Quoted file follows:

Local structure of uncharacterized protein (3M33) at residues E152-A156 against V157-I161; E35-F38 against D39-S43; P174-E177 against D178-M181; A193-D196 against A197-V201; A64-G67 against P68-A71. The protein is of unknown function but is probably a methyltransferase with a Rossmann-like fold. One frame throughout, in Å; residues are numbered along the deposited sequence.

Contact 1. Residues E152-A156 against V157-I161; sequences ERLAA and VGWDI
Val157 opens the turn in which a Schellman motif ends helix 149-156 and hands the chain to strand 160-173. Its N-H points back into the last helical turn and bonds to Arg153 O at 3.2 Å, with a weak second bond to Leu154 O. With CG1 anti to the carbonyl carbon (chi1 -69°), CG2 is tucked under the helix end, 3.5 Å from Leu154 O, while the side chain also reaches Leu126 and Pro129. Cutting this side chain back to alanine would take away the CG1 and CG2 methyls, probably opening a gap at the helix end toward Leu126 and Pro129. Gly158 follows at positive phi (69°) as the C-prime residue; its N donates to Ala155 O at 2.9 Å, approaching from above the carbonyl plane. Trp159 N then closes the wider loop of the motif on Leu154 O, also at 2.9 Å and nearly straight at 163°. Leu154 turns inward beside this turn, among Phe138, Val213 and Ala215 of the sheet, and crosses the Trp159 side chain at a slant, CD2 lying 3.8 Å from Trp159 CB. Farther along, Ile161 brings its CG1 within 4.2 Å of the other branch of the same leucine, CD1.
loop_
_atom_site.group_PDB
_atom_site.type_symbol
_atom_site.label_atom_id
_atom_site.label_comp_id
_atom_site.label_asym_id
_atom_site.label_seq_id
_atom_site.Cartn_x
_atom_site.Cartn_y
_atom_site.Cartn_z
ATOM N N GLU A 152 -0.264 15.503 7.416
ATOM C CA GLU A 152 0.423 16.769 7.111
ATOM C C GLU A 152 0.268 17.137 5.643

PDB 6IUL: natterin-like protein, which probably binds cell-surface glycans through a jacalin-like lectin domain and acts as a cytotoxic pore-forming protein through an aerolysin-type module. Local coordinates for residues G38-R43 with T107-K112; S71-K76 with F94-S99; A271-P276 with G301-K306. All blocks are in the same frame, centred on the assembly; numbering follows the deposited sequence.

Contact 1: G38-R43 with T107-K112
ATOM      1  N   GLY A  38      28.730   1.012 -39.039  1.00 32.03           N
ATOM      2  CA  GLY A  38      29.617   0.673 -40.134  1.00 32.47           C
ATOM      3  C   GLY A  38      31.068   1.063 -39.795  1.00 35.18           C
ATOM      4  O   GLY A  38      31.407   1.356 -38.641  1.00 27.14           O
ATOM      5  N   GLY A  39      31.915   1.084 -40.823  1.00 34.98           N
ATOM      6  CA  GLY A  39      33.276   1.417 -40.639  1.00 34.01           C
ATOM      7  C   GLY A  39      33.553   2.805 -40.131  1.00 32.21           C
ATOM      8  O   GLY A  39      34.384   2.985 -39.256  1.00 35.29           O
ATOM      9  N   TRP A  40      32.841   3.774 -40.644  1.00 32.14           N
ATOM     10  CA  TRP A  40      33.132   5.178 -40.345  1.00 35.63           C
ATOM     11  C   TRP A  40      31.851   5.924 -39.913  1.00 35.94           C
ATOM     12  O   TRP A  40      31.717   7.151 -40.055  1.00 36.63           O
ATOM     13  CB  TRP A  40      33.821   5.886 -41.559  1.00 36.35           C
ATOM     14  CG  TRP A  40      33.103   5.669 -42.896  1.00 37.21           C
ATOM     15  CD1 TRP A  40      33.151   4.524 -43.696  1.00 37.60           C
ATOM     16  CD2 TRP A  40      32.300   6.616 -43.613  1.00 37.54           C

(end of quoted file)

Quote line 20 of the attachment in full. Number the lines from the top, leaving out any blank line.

ATOM      2  CA  GLY A  38      29.617   0.673 -40.134  1.00 32.47           C